With the Best INTENTIONS Lead Research and the Challenge to Public Health

Rosner, David; Markowitz, Gerald
Fonte: American Public Health Association Publicador: American Public Health Association
Tipo: Artigo de Revista Científica
EN
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85.85%
In 2001, Maryland’s court of appeals was asked to decide whether researchers at Johns Hopkins University had engaged in unethical research on children. During the 1990s, Johns Hopkins’s Kennedy Krieger Institute had studied 108 African American children, aged 6 months to 6 years, to find an inexpensive and “practical” means to ameliorate lead poisoning. We have outlined the arguments in the case and the conundrum faced by public health researchers as they confront new threats to our health from environmental and industrial insults. We examined the case in light of contemporary public health ideology, which prioritizes harm reduction over the historical goals of prevention. As new synthetic toxins—such as bisphenyl A, polychlorinated biphenyls, other chlorinated hydrocarbons, tobacco, vinyl, and asbestos—are discovered to be biologically disruptive and disease producing at low levels, lead provides a window into the troubling dilemmas public health will have to confront in the future.

The Public Health Foundation of Health Services for American Indians & Alaska Natives

Rhoades, Everett R.; Rhoades, Dorothy A.
Fonte: American Public Health Association Publicador: American Public Health Association
Tipo: Artigo de Revista Científica
EN
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85.9%
The integration of public health practices with federal health care for American Indians and Alaska Natives (AI/ANs) largely derives from three major factors: the sovereign nature of AI/AN tribes, the sociocultural characteristics exhibited by the tribes, and that AI/ANs are distinct populations residing in defined geographic areas. The earliest services consisted of smallpox vaccination to a few AI/AN groups, a purely public health endeavor. Later, emphasis on public health was codified in the Snyder Act of 1921, which provided for, among other things, conservation of the health of AI/AN persons. Attention to the community was greatly expanded with the 1955 transfer of the Indian Health Service from the US Department of the Interior to the Public Health Service and has continued with the assumption of program operations by many tribes themselves. We trace developments in integration of community and public health practices in the provision of federal health care services for AI/AN persons and discuss recent trends.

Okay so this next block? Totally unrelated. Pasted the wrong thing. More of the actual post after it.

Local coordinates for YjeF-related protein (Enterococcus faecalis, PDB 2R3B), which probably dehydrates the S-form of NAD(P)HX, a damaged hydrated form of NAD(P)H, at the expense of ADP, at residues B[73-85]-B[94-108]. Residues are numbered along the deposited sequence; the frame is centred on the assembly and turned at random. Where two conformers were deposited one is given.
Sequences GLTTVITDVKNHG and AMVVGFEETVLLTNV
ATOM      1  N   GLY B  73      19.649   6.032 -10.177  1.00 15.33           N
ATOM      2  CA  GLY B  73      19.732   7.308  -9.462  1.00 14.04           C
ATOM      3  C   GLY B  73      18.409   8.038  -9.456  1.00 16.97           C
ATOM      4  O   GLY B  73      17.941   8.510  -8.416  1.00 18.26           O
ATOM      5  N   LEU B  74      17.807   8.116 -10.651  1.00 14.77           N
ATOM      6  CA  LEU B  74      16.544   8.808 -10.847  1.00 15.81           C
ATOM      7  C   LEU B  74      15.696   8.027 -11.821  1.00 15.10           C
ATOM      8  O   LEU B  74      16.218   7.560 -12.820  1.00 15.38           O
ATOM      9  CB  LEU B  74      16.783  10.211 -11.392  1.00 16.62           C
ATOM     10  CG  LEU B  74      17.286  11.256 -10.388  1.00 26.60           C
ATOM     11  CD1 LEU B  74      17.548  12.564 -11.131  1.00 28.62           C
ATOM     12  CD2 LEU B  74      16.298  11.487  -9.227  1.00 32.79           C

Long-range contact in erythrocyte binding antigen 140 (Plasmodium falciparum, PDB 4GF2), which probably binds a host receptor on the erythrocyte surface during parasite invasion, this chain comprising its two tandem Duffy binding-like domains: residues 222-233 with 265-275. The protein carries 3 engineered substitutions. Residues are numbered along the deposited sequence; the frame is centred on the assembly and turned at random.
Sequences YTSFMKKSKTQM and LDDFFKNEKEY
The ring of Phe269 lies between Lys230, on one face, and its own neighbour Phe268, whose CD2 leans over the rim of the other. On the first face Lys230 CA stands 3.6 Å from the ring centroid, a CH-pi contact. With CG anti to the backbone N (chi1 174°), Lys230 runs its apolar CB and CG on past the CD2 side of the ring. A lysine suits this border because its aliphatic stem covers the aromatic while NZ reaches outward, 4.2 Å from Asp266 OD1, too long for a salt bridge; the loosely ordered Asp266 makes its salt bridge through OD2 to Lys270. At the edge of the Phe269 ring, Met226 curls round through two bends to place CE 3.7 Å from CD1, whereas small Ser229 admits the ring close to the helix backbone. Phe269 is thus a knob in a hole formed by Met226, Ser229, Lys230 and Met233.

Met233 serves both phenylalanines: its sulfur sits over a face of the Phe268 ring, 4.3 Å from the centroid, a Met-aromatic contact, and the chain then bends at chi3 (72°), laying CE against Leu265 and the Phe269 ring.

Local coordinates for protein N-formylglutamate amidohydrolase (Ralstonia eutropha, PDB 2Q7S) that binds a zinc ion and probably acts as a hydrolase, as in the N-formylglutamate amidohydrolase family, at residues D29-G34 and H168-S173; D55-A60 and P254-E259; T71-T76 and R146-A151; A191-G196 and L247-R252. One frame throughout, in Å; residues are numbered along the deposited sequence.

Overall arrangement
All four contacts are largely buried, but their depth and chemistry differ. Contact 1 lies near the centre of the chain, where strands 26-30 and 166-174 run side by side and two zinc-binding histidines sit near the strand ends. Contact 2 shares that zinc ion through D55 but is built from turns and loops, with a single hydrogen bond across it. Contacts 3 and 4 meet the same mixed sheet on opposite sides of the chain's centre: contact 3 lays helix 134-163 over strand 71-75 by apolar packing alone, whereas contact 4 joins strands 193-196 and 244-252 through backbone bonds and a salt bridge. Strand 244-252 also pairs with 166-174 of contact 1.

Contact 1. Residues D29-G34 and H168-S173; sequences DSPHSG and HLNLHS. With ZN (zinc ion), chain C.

Undergraduate public health education: a workforce perspective

Houghton, S.; Braunack-Mayer, A.; Hiller, J.
Fonte: Public Health Assoc Australia Inc Publicador: Public Health Assoc Australia Inc
Tipo: Artigo de Revista Científica
Publicado em //2002 EN
Relevância na Pesquisa
85.95%
OBJECTIVE: To describe the career paths of students who majored in public health at the undergraduate level and to assess the skills and knowledge these graduates believed were most useful to them in the public health workforce. METHOD: A telephone survey was conducted of all graduates from Adelaide University's Bachelor of Health Sciences degree from 1992-99 who had majored in public health (124 graduates). RESULTS: The response rate to the graduate survey was 71%. Using the definition of public health functions from the National Delphi Study on Public Health Functions to delineate the public health workforce, 59% of respondents were employed in public health. Graduates working in public health valued generic skills such as communication and collaboration more highly than more specific public health skills and knowledge areas. However, they also believed their undergraduate course would have been improved by a more practical orientation. CONCLUSIONS: A high proportion of graduates from this generalist degree who major in public health find employment in the public health workforce. They greatly value the generic skills associated with their undergraduate public health education and believe their entry into the workforce would have been further facilitated by stronger links between their academic program and the working environment of public health professionals. IMPLICATIONS: Studies of workforce training programs in public health must differentiate between the educational needs of undergraduate and postgraduate students. In particular...